Snowflakes turning our kids into snowflakes

We’ve all been asking why the NZ Warriors are as effective as an ashtray on a motorbike.

Many would have been surprised last Saturday to read an Auckland intermediate school had made pupils send a written apology to visiting members of the Warriors rugby league club for questioning the players about their dismal season.

Blockhouse Bay Intermediate considered the questions “disrespectful” to guests.

But if the school’s attitude to pertinent questions of others is bad enough, its attitude to criticism of itself is no better.

The apology the boys had to give the Warriors was naturally the subject of criticism on social media this week, some of it from parents of pupils at the school.

Today we report the chairman of the school’s board of trustees has written to all parents warning them those who criticise the school’s decisions in this way will no longer be welcome inside its gates.

That is extraordinary.

It is to be hoped not many school leaders are as thin skinned as these ones.

Criticism is something all pupils should be learning how to express, even to guests, and they should be learning how to receive it.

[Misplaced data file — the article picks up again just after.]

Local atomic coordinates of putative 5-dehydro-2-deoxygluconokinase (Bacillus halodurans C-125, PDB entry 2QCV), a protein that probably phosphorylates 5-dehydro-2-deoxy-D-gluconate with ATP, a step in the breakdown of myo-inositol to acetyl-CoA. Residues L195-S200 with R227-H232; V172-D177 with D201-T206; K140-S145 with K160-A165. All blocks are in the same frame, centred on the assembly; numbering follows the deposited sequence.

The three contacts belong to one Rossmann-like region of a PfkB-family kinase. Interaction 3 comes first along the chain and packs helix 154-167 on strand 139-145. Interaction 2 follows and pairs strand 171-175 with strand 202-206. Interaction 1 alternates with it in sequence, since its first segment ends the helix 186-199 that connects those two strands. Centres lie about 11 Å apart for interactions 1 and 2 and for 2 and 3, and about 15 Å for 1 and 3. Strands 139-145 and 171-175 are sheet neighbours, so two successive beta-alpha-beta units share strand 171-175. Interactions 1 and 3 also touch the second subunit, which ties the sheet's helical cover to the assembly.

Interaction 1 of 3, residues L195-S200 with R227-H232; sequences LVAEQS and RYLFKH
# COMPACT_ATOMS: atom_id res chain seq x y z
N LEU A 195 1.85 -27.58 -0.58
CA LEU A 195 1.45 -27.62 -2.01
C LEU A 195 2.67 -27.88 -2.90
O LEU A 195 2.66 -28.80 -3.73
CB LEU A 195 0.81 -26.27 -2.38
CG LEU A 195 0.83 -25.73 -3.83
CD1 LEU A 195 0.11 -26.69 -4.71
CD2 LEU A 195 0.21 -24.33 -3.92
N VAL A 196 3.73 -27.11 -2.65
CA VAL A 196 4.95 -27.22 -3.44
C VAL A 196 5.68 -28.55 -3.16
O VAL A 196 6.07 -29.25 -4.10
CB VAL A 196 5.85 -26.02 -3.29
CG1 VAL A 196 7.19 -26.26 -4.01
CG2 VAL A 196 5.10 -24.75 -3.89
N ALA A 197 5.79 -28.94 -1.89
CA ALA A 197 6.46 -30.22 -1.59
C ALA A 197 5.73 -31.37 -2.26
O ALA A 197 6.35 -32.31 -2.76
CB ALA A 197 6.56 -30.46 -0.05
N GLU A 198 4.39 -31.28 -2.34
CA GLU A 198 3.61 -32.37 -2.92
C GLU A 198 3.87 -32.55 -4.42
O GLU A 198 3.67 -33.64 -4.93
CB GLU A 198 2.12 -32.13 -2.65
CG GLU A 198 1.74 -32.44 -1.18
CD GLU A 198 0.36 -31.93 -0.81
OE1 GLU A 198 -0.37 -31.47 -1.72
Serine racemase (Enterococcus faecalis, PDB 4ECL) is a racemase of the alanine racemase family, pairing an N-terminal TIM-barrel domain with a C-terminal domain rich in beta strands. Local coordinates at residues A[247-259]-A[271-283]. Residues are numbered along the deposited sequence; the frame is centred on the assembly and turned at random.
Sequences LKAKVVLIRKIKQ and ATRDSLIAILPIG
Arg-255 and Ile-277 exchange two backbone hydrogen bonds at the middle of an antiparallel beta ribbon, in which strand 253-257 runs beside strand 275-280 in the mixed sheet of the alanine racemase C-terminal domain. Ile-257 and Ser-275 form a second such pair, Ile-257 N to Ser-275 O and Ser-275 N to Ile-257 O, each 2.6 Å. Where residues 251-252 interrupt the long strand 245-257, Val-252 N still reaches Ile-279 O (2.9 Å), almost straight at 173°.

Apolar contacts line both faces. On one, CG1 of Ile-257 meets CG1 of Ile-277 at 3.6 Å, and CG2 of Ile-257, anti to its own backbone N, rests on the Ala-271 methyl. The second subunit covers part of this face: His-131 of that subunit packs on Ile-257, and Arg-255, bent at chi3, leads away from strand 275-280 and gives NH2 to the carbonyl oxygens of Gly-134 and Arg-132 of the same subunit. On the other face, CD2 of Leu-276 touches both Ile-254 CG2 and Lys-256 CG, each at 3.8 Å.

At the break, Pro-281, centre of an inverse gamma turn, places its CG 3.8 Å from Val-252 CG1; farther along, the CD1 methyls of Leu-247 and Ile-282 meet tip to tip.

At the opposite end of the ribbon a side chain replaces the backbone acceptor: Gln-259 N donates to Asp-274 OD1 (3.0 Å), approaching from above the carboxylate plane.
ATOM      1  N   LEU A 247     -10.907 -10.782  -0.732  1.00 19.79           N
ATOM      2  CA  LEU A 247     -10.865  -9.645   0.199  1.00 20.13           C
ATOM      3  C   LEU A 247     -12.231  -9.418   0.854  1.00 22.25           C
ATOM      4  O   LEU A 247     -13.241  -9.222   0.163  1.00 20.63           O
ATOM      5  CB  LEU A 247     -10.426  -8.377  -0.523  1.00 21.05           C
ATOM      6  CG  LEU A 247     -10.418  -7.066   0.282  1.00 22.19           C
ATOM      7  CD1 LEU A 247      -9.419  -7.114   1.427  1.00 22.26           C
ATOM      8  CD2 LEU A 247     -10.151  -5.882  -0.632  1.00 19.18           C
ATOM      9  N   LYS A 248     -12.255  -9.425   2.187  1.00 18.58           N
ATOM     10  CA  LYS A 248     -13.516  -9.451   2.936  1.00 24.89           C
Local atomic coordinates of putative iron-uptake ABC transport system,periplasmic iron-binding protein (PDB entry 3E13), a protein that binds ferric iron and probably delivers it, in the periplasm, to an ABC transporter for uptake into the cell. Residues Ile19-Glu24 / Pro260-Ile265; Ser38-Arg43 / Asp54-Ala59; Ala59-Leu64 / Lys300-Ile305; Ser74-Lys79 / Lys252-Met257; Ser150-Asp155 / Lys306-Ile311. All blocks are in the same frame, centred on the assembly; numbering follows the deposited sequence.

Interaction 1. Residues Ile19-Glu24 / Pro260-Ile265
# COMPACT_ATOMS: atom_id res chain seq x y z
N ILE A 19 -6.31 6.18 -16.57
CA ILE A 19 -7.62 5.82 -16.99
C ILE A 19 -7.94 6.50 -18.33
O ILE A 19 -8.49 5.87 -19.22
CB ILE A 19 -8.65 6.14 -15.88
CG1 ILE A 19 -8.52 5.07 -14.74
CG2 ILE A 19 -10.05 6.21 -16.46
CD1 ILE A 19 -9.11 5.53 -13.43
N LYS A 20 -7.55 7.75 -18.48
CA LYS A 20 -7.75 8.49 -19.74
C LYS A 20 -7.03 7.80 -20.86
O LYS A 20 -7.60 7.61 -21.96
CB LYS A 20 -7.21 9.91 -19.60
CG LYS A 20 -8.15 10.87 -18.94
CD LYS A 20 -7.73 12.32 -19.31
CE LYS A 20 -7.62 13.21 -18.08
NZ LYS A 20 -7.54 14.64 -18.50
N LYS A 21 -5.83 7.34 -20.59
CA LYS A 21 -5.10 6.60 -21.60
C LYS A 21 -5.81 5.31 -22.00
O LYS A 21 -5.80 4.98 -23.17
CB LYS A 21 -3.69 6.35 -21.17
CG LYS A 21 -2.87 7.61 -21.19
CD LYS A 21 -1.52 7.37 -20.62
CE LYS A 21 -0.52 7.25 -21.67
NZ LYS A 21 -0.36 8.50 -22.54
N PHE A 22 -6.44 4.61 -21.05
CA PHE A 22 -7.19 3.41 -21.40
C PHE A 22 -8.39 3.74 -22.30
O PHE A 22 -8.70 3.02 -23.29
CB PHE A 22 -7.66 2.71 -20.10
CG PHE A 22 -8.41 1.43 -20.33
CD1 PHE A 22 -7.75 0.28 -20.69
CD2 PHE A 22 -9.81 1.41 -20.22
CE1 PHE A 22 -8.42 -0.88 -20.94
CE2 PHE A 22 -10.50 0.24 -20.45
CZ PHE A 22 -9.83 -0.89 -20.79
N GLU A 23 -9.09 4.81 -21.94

When they see their parents made unwelcome at the school for criticising it, they are being given exactly the wrong lesson.

Trust drunks and children to speak the truth.

And then we have snowflake teachers trying to pretend that this is all about bad manners, instead of an honest, direct question that the Warriors have had levelled at them from their own fans, media and management for some time.

Writing a letter of apology?   That just sends the wrong message.

– NZ Herald


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As much at home writing editorials as being the subject of them, Cam has won awards, including the Canon Media Award for his work on the Len Brown/Bevan Chuang story. When he’s not creating the news, he tends to be in it, with protagonists using the courts, media and social media to deliver financial as well as death threats.

They say that news is something that someone, somewhere, wants kept quiet. Cam Slater doesn’t do quiet and, as a result, he is a polarising, controversial but highly effective journalist who takes no prisoners.

He is fearless in his pursuit of a story.

Love him or loathe him, you can’t ignore him.

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